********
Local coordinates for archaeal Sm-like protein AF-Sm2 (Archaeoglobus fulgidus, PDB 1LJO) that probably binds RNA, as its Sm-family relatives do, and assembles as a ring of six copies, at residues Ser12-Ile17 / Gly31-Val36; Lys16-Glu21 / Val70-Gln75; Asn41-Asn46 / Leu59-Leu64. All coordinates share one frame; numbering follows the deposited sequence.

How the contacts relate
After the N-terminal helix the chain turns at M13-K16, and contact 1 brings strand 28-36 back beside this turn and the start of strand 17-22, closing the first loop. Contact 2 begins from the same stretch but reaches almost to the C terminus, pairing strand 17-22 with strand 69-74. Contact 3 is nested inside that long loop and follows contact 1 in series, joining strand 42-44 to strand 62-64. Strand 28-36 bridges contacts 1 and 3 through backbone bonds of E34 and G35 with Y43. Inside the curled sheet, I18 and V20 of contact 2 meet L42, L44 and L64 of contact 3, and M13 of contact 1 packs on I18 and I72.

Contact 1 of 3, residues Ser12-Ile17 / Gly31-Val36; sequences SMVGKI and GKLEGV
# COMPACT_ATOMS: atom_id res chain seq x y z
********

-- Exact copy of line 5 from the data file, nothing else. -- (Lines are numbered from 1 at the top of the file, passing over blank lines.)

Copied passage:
# COMPACT_ATOMS: atom_id res chain seq x y z